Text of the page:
Page Street Neighborway
The Page Street Neighborway Project is a multi-phase effort to make the street a safer and more pleasant place to walk and bike to neighborhood destinations and nearby parks, and because the corridor is identified on the San Francisco Planning Department's Green Connections Network, the project also aims to provide landscaping and other greening opportunities where possible.
The 'Phase One' segment extends from Market Street to Webster Street, where approximately $1.5 million of developer impact fees is programmed to plan, design, and implement improvements consistent with the Market-Octavia Area Plan.
The 'Phase Two' segment will extend from Webster Street to Stanyan Street (at the entrance to Golden Gate Park), but is not yet an active project. Planning and outreach activities for this segment are expected to start in early 2018.
Check back soon for more resources and details of the project concept design proposal.
WHAT IS A NEIGHBORWAY
A Neighborway is the City of San Francisco's term to describe a residential street with low volumes of auto traffic and low vehicle speeds where people walking and bicycling are given priority over motor vehicle traffic (especially “cut-through” traffic). In other communities, similar streets and projects may be known as neighborhood greenways, people ways, bike boulevards, or green streets.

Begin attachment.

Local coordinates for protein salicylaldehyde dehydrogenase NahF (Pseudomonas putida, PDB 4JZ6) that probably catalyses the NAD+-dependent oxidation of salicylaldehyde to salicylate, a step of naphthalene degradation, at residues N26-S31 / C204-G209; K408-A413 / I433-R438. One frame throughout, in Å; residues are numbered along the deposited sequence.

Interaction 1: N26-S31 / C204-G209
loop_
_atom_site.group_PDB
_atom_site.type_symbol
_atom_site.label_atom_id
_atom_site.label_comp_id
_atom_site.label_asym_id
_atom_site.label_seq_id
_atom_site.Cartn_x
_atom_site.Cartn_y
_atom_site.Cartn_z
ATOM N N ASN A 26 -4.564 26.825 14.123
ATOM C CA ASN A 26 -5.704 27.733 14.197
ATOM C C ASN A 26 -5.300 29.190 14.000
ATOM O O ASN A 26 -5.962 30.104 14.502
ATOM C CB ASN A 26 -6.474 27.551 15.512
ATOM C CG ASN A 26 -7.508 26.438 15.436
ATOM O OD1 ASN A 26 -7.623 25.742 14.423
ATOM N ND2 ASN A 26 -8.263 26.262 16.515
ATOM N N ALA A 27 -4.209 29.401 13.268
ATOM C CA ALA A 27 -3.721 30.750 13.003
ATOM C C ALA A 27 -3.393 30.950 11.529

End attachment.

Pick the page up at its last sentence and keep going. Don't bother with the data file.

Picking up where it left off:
Residents of Neighborway streets benefit from reduced vehicular traffic on their street and lower vehicle speeds, while adjacent neighbors who walk or bike to major parks, neighborhood open spaces, or who commute to nearby schools and beyond will benefit by having a calm, slow-traffic street on which to reach their destination.
As with other neighborway corridors, the Page Street Neighborway Project will investigate a variety of traffic calming and other measures to create a safe, comfortable, and useful neighborway, including but not limited to:
- Speed humps, speed tables, and/or raised crosswalks
- Traffic circles and median islands
- Forced turns, turn prohibitions, or other circulation changes that allow bicycles and pedestrians to pass freely but divert car traffic to other routes (traffic volume management)
- ADA accessibility upgrades
- Sidewalk extensions or 'bulbouts'
- Sidewalk landscaping
- Signage, including for traffic safety and wayfinding
- New, enhanced pavement markings and bike facilities